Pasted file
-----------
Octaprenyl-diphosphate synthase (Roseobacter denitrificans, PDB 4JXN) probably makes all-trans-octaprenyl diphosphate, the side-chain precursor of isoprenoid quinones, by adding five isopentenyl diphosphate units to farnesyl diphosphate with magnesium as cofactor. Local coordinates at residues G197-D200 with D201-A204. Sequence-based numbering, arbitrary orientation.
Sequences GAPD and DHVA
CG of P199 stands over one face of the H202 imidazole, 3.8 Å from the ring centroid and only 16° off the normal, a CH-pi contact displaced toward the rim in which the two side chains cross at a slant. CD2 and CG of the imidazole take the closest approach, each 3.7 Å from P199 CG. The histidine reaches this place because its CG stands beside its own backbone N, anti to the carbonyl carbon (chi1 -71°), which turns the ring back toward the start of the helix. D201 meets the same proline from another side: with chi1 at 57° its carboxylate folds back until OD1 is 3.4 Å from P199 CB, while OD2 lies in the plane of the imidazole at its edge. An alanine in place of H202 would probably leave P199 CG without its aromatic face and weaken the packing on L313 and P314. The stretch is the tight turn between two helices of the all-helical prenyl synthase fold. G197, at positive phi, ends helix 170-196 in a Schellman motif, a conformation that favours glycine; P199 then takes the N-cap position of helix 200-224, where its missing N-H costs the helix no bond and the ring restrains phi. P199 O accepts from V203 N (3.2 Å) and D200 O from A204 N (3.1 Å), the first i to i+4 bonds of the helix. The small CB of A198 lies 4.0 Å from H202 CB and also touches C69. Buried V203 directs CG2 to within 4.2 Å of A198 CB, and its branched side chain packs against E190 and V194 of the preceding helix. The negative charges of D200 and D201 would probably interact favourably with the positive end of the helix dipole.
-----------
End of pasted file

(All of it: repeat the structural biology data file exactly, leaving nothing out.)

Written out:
Octaprenyl-diphosphate synthase (Roseobacter denitrificans, PDB 4JXN) probably makes all-trans-octaprenyl diphosphate, the side-chain precursor of isoprenoid quinones, by adding five isopentenyl diphosphate units to farnesyl diphosphate with magnesium as cofactor. Local coordinates at residues G197-D200 with D201-A204. Sequence-based numbering, arbitrary orientation.
Sequences GAPD and DHVA
CG of P199 stands over one face of the H202 imidazole, 3.8 Å from the ring centroid and only 16° off the normal, a CH-pi contact displaced toward the rim in which the two side chains cross at a slant. CD2 and CG of the imidazole take the closest approach, each 3.7 Å from P199 CG. The histidine reaches this place because its CG stands beside its own backbone N, anti to the carbonyl carbon (chi1 -71°), which turns the ring back toward the start of the helix. D201 meets the same proline from another side: with chi1 at 57° its carboxylate folds back until OD1 is 3.4 Å from P199 CB, while OD2 lies in the plane of the imidazole at its edge. An alanine in place of H202 would probably leave P199 CG without its aromatic face and weaken the packing on L313 and P314. The stretch is the tight turn between two helices of the all-helical prenyl synthase fold. G197, at positive phi, ends helix 170-196 in a Schellman motif, a conformation that favours glycine; P199 then takes the N-cap position of helix 200-224, where its missing N-H costs the helix no bond and the ring restrains phi. P199 O accepts from V203 N (3.2 Å) and D200 O from A204 N (3.1 Å), the first i to i+4 bonds of the helix. The small CB of A198 lies 4.0 Å from H202 CB and also touches C69. Buried V203 directs CG2 to within 4.2 Å of A198 CB, and its branched side chain packs against E190 and V194 of the preceding helix. The negative charges of D200 and D201 would probably interact favourably with the positive end of the helix dipole.